For the Pacific including Samoa, climate change is the single greatest threat to the livelihoods, security and wellbeing of the peoples of the Pacific and our commitment to progress the implementation of the Paris Agreement. It has impacted on our human, economic, social and environmental security. In response, the Framework for Pacific Resilience has been developed as the roadmap to progress to climate resilience infrastructure and reducing emissions from ships. Samoa calls on member states of the IMO to adopt and implement measures which will achieve greenhouse gas emissions reduction in line with the target we have all agreed to in the Initial Strategy.
At the September Pacific Regional Energy and Maritime Transport Ministers meeting hosted by Samoa, Ministers endorsed regional priorities in respect of the right to safety for all at sea; the responsibilities by flag states over their ships; the need for resources to ensure safety of navigation at sea to avoid marine casualties and pollution; low carbon maritime development in the Pacific region requiring accurate data, policies, law, technology and finance to be able to implement our nationally determined contributions under the Paris Agreement. Samoa has also committed to decreasing our domestic maritime transport emissions by 40% by 2030 and 100% by 2050 as part of the Pacific Blue Shipping Partnership which was recognised by the region’s maritime transport Ministers.
More importantly, there is a critical need for capacity development and a people-centred approach in the maritime industry to be able to understand new technologies under greenhouse gas emissions and low carbon maritime transport. A key development in this regard, is to implement actions under the Regional Strategy for Pacific Women in Maritime, emphasising the key role of women in maritime and their contribution to the shipping, ports and administrative roles in maritime. Samoa urges member states to facilitate the participation, recognition, visibility and capacity building of women in maritime to ensure no one is left behind.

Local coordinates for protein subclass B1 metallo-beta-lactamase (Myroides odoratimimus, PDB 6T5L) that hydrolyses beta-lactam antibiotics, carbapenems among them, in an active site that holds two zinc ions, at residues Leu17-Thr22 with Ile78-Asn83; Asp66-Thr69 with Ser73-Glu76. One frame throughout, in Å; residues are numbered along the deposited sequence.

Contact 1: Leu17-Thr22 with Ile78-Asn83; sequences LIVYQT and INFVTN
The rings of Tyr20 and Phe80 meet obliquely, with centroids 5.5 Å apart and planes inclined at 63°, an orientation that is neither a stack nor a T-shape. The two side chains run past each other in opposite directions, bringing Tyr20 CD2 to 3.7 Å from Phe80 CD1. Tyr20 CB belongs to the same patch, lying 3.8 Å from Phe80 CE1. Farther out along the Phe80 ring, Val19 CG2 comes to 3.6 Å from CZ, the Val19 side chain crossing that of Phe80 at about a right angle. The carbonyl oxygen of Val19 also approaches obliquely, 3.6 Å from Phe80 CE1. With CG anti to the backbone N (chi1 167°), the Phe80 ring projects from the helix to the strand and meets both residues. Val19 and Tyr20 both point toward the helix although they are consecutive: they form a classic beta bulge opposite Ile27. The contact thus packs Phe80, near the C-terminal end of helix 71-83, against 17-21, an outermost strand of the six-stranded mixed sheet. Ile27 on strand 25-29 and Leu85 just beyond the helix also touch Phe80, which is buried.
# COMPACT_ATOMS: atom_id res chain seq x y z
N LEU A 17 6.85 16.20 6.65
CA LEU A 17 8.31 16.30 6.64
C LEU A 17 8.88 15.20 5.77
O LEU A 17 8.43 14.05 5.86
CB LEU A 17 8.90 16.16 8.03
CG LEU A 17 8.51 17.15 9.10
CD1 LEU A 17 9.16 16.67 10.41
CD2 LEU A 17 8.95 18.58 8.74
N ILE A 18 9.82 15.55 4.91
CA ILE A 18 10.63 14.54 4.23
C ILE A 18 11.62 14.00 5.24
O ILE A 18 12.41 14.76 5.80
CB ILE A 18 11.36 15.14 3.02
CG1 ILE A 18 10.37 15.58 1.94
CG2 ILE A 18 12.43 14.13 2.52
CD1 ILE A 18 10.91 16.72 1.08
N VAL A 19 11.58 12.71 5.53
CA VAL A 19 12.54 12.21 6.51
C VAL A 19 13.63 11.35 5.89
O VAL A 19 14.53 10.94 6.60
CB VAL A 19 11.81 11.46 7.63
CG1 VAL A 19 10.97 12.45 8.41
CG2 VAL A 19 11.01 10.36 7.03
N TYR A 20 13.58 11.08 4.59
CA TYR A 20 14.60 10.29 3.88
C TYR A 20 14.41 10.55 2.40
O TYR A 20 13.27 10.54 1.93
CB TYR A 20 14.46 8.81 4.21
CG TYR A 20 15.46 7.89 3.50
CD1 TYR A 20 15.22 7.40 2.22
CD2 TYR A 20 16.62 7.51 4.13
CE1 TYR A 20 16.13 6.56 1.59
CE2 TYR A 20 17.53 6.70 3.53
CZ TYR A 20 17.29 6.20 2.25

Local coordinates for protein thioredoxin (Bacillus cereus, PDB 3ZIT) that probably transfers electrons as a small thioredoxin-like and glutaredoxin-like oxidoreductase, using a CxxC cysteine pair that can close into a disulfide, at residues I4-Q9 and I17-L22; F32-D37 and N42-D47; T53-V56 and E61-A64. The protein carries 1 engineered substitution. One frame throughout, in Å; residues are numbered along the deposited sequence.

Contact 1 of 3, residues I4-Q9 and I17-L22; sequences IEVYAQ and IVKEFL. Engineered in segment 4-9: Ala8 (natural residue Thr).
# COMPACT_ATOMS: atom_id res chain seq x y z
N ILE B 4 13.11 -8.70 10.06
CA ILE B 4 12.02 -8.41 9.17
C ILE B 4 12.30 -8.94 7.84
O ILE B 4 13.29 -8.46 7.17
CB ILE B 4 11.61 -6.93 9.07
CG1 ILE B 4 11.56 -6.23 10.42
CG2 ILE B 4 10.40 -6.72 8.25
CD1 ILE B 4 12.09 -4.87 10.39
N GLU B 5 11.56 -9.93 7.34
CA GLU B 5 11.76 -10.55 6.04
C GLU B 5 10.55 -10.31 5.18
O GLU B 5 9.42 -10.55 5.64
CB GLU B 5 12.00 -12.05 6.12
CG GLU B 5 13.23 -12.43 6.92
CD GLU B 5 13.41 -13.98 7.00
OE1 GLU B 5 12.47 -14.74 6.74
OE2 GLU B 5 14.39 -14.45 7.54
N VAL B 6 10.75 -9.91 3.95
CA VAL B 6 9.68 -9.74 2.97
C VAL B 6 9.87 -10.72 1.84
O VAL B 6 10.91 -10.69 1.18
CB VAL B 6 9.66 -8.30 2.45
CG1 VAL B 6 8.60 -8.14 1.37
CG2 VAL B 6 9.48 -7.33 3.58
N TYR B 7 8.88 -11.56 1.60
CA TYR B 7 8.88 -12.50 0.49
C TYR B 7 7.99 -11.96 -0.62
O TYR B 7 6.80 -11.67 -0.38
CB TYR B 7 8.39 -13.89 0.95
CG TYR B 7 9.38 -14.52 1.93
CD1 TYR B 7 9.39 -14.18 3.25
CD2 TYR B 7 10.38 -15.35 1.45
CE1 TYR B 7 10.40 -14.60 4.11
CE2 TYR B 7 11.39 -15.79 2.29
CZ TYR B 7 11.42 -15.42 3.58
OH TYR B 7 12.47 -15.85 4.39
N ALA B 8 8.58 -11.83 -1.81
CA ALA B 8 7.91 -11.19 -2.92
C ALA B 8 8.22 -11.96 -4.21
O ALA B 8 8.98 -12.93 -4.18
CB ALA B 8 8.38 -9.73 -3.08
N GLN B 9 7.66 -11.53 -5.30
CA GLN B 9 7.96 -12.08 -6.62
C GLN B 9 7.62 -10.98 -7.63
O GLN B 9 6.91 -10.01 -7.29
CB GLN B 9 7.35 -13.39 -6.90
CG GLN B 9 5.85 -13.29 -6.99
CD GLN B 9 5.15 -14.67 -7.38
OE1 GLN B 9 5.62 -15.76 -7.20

Madam President,
I am pleased to inform this Assembly that Samoa is considering endorsement of the Cape Town Agreement 2012. Recently, Samoa was represented at the Ministerial Conference, where we highlighted the need for an international framework to ensure fishing vessels comply with safety standards for fishing operations as well as deterring illegal, unreported and unregulated fishing in our national waters and the Pacific region. We have seen the inevitable growth in numbers of foreign fishing vessels at our international port which must comply with regulations set for fishing vessels greater than 24m.
Madam President
Our Pacific Leaders endorsed the Blue Pacific Continent concept which recognises that we are large ocean states and stewards of our Pacific ocean. As such, it is incumbent that measures and standards are implemented and enforced on those ships that continue to flout the rule of law governing shipping. It is in this regard that we would like to reiterate strongly, that Samoa is, and continues to be a closed registry. There have been many unfavourable reports of ships illegally using our flag which must be dealt with by the full force of law by coastal and port states.
In conclusion Madam President, my delegation supports an IMO regional presence in the Pacific region. The visibility of IMO in the Pacific region would build on existing partnerships and technical cooperation programs of the UN and its specialised agencies in our Blue Pacific region. Samoa calls on the IMO to pay special attention in the design of country-specific technical cooperation programs based on national priorities and a consistent deployment of contextualized global projects.
The UN System has three sub-regional offices in the Pacific. My Government has already extended an invitation to UN agencies not represented in Samoa or the Pacific to join the One UN House in Samoa – this reinforces what we as Small Island Developing States have repeatedly called on the UN to do: to deliver better together, and to establish more genuine and durable partnerships to innovate the way we work together.
On behalf of my delegation, we thank the people and the City of London for your warm hospitality.
Thank you.
God Bless.